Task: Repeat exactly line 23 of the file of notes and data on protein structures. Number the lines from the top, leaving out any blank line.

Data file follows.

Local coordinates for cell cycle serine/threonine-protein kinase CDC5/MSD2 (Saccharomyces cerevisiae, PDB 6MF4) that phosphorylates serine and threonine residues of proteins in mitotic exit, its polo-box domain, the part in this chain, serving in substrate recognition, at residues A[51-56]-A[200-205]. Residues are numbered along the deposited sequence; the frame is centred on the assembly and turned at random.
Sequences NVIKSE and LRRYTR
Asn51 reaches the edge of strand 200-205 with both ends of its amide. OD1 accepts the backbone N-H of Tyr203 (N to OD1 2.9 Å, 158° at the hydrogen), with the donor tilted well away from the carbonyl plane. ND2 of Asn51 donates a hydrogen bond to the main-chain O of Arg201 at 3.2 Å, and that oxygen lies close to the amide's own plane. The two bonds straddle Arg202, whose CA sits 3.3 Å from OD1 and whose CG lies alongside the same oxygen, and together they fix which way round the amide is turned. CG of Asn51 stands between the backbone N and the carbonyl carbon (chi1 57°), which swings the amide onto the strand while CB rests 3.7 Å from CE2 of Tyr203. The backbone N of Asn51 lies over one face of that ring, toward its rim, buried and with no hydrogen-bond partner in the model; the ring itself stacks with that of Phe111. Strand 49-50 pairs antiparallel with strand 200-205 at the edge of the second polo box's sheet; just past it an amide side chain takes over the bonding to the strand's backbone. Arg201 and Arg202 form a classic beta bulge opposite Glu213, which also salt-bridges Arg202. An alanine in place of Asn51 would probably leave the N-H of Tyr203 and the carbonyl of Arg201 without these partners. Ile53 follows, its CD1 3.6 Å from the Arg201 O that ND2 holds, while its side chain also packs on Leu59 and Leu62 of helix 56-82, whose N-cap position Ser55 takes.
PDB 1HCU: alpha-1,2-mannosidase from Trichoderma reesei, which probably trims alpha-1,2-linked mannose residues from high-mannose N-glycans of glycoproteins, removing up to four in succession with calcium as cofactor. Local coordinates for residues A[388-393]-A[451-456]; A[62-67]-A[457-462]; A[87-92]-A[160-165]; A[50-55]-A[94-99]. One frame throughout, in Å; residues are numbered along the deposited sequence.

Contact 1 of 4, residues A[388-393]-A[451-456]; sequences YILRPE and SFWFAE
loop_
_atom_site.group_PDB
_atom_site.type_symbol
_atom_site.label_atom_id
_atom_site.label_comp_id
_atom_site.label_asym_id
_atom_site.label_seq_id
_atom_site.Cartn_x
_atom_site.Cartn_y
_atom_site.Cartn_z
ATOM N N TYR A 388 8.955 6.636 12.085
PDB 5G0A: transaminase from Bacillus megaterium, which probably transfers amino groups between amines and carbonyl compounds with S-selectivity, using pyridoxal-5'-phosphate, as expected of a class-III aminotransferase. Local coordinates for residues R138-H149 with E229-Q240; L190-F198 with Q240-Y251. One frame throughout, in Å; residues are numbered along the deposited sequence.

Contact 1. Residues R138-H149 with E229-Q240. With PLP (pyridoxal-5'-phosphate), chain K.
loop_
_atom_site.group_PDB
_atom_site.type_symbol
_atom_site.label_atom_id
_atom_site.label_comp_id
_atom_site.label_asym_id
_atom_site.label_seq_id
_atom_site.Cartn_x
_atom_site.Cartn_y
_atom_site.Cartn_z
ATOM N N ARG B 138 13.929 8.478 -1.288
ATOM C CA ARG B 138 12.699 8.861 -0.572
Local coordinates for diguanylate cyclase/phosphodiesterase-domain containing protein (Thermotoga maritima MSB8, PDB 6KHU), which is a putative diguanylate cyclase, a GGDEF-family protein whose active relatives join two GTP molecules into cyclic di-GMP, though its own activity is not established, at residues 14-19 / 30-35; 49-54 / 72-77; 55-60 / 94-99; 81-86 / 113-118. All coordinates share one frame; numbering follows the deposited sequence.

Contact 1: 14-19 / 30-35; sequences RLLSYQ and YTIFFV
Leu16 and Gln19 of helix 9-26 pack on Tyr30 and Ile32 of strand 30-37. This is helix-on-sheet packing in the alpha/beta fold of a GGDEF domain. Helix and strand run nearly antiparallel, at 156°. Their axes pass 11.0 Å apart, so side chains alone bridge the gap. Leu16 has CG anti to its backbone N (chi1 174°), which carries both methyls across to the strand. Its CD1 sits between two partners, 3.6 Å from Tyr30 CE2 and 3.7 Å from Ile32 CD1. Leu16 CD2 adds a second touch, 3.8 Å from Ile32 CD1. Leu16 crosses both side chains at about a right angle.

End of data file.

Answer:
_atom_site.label_comp_id